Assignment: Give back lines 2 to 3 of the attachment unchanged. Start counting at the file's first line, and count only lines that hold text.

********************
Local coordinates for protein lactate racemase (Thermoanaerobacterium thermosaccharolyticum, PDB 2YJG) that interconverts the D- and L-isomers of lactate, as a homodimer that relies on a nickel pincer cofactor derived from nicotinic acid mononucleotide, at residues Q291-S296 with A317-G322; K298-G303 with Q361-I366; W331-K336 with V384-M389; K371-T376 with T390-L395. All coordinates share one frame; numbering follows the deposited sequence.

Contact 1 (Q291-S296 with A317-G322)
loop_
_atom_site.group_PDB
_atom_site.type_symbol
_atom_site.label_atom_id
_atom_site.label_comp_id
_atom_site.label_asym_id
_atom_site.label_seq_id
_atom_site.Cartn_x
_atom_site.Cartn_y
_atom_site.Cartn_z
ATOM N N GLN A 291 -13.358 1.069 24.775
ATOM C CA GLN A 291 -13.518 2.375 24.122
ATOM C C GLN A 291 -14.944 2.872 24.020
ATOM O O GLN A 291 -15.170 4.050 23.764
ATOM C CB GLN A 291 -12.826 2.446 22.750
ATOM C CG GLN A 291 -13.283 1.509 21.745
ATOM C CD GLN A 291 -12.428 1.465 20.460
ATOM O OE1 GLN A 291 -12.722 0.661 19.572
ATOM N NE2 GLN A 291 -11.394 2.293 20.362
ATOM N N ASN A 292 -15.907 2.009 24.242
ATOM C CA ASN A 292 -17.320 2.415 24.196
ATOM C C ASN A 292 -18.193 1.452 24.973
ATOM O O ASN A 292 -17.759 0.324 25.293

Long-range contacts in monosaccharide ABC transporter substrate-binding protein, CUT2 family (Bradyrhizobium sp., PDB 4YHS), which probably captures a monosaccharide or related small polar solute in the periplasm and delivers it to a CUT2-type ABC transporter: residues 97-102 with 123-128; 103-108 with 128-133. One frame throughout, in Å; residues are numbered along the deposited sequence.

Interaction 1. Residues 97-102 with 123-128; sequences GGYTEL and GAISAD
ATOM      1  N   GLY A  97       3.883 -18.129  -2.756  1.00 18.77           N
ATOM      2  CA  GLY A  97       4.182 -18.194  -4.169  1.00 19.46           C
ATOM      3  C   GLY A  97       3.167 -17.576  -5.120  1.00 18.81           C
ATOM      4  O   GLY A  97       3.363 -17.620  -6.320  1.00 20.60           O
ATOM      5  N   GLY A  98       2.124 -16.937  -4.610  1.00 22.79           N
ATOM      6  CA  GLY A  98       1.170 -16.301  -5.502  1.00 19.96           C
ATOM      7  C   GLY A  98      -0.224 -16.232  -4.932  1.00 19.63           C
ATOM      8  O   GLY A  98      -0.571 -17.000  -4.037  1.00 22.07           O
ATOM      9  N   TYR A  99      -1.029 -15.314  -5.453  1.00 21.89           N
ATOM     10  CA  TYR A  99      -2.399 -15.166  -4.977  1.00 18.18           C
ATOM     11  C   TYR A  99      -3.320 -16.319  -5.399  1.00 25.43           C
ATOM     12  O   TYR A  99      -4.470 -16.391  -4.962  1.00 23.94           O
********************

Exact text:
Contact 1 (Q291-S296 with A317-G322)
loop_